In the end Your WiFi, uses just a small slice of the available spectrum and can even be programmed to communicate/cooperate with your neighbors WiFi so that all the systems users can maximize the utility of this shared RF resource.

      • Do you not understand congestion when we are talking about RF?
        Umm yeah I think I have a fair idea of the limits of wireless communications systems, not bragging, but I’d say that my knowledge of such matters is a little above the average.

      • Here we go again Timmeh….

        The main fault is all these mobs including Telstra have used capital for overcapacity for other reasons and now its hitting the wall.

      • StephenMEMBER

        Your post doesn’t make sense. Wireless can’t replace even most fixed line – the reason 4G works so well right now is because literally 97% (and I mean literally, last time the ABS stats came out it was about 97.3% down from 97.7% or there abouts the year before) of the data transferred in Australia is over fixed line. Over time, wireless might go from the 2.7 odd percent to maybe 5 to 10%, but if we tried to do much more than that we would immediately run out of spectrum in anywhere decently populated (even with 5G and millimetre wave – the problems are limitations due to physics, not technology).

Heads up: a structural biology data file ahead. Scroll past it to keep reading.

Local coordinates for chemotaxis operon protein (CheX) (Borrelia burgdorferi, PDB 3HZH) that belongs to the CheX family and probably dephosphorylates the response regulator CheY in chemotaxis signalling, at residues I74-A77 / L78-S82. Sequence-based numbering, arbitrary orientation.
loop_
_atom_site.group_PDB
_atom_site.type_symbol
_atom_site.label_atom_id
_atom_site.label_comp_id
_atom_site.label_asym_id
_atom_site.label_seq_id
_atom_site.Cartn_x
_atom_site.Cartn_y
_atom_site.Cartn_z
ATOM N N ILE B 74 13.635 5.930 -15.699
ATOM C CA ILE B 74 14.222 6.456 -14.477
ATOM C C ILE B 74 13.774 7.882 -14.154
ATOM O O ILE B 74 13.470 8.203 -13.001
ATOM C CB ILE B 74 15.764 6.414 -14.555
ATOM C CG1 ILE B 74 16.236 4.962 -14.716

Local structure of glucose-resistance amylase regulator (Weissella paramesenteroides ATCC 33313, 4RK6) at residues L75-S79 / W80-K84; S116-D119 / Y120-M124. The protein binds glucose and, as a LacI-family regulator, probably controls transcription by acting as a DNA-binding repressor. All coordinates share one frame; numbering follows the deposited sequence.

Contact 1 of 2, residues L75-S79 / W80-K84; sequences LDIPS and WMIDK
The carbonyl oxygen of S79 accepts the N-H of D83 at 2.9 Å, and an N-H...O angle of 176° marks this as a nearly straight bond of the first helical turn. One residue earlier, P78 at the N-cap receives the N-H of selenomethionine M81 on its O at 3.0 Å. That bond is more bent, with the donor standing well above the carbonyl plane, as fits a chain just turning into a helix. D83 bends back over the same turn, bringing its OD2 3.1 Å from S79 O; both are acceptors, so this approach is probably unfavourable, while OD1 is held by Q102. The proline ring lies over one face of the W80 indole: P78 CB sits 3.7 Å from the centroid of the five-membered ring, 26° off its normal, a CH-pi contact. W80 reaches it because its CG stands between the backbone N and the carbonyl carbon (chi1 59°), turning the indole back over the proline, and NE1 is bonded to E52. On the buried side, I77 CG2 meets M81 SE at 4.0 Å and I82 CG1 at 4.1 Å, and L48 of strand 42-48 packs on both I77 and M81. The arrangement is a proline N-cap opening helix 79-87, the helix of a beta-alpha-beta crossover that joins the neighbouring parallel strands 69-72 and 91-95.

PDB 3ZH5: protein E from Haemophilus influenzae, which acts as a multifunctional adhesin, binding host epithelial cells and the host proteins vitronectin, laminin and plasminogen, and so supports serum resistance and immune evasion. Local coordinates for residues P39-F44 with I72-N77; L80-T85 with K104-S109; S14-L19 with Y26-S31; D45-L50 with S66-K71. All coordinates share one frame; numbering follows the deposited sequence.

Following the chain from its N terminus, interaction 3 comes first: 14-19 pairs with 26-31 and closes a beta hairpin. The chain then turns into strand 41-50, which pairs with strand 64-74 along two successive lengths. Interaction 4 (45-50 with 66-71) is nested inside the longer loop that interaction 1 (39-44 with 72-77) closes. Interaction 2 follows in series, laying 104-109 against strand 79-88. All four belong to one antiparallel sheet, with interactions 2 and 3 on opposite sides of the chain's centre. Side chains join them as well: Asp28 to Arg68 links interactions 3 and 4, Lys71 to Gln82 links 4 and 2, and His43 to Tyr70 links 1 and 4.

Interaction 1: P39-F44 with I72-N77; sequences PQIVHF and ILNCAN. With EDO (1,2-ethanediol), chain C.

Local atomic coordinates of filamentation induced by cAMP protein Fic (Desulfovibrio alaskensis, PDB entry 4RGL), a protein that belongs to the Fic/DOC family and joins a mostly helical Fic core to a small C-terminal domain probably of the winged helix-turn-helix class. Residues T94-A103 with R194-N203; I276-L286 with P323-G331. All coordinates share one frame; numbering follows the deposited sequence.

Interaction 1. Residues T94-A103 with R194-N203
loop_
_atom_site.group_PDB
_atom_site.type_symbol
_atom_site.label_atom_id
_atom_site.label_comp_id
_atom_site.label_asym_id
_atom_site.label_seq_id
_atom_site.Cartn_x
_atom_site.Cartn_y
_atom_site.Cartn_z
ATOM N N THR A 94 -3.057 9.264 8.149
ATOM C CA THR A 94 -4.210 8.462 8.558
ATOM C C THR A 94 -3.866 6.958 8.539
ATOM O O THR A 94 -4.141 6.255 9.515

WiFi gets around this by being weak enough that we can reuse the same 100 MHz of spectrum over and over again because it doesn’t extend outside your house too far!

        Small cell wireless tries to do the same kind of thing, but runs into either needing fibre backhaul to every station (may as well just roll out FTTP), or latency and throughput problems with mesh networking.

      • DarkMatterMEMBER

        A couple of questions –

        Do you know what the current number of connections per cell the 4G system supports? It would be interesting to see some load data on this.